4. Talk me through a difficult scenario at work and how you dealt with it
Good way to assess the ability to cope under pressure (answering the question AND the scenario chosen/being detailed) as well as providing a relevant example, on the spot and detailing resolutions/resilience/emotional intelligence/etc.

5.  Tell me how you worked effectively under pressure
This provides not only the means of understanding how the interviewee deals with pressure, but the example chosen will give an indicator as to what they consider IS pressure at work.

6.  Describe the hardest decision you have faced in the past 12 months
Again the choice of subject (what they consider hard) as well as the means of managing are two great indicators. Assessing body language and understanding the time interruption in their life becomes very telling.

7. Tell me about our company (or the hiring company). Give your top-line analysis.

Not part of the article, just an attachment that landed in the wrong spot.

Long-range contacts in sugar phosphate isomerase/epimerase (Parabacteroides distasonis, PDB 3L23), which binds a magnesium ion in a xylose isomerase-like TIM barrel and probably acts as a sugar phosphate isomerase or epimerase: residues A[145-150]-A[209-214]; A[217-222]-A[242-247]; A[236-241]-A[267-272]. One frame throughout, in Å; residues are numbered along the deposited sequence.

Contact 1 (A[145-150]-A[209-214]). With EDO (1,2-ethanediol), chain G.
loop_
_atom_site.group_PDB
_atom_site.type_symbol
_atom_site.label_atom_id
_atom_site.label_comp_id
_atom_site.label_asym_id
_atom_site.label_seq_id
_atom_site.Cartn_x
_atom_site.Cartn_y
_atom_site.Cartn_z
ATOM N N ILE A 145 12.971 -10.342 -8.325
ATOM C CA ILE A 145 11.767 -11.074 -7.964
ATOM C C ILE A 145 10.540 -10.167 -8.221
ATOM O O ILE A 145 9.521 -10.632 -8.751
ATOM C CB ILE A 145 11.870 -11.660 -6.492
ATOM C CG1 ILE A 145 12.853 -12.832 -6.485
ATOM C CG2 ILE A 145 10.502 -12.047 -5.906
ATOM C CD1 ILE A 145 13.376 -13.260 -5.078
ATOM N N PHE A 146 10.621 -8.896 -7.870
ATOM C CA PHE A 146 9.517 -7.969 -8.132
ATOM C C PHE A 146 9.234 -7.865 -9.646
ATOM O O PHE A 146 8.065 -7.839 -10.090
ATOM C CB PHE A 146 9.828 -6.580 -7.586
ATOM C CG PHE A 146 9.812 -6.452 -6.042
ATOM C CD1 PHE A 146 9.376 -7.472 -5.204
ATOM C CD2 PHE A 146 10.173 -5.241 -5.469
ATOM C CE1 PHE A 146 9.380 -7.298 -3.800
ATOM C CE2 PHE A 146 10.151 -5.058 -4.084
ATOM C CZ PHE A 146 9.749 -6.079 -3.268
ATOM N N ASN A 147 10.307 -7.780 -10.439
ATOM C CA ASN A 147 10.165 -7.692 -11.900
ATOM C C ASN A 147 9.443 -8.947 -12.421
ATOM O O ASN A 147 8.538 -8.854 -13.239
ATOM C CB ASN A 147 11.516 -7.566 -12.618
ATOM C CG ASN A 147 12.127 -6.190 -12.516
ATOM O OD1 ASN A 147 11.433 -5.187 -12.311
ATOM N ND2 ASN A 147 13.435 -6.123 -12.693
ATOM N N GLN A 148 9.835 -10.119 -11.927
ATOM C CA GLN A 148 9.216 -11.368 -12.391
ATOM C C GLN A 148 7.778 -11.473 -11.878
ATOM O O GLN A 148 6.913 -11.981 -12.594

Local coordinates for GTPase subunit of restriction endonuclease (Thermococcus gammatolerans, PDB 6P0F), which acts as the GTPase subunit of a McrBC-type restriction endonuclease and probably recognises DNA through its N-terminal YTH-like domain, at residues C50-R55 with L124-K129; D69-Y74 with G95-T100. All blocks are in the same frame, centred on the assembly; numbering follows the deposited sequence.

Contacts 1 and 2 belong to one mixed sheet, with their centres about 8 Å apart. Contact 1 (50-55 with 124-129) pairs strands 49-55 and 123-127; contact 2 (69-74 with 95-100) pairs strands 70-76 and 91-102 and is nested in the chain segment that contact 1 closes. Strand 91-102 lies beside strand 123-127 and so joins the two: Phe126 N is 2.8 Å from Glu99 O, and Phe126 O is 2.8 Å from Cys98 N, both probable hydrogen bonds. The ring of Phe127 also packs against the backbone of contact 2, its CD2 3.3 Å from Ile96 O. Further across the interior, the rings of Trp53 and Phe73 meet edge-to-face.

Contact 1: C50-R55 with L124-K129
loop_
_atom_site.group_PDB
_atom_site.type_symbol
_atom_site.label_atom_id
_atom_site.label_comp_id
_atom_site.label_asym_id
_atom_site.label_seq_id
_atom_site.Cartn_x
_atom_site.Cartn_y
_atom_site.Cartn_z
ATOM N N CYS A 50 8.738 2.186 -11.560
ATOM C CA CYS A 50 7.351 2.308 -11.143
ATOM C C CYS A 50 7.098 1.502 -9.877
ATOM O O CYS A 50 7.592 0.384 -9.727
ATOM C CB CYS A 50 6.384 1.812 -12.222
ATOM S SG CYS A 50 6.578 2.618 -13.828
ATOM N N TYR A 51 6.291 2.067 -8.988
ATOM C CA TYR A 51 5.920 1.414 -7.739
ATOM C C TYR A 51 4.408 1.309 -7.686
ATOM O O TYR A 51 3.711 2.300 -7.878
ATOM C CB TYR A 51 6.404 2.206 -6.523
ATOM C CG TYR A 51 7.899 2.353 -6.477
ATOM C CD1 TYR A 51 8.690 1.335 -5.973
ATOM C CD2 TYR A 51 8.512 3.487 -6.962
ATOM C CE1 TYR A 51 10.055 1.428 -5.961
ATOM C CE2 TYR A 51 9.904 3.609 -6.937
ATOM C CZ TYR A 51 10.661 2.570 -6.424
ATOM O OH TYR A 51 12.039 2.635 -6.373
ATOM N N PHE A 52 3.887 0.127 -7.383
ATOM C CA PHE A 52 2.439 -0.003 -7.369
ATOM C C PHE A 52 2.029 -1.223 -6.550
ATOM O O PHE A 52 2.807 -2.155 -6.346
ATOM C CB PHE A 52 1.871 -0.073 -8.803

Another opportunity to assess what research they have done, but also give them a platform to demonstrate commercial awareness, initiative, analytical ability and understanding/interpreting values as well as being an indicator of their confidence.

8.  What specifically interests you about this job?
Is the interviewee interested in your job or just any job? What have they taken from their own research coupled with your description and their questioning of the role.

9.  What are the biggest strengths you would bring to this organisation?
Better than blindly asking what someone’s key strengths are…and an ideal follow-on to the above, it assesses the interviewee’s perception of how their skills and personality would fit with and help drive the company forward whilst also giving a platform to sell themselves and potentially mentions points that have been previously overlooked.

10.  What are the first 5 things you’d do if you got this position?
Again following on from the above, this gauges what has been understood from the interview, and how the candidate perceives their ability to fit and deliver in the role. You are ideally looking for focus towards chemistry and company culture as well as the job function itself.

11.  What are the 5 things you need to be successful in this position?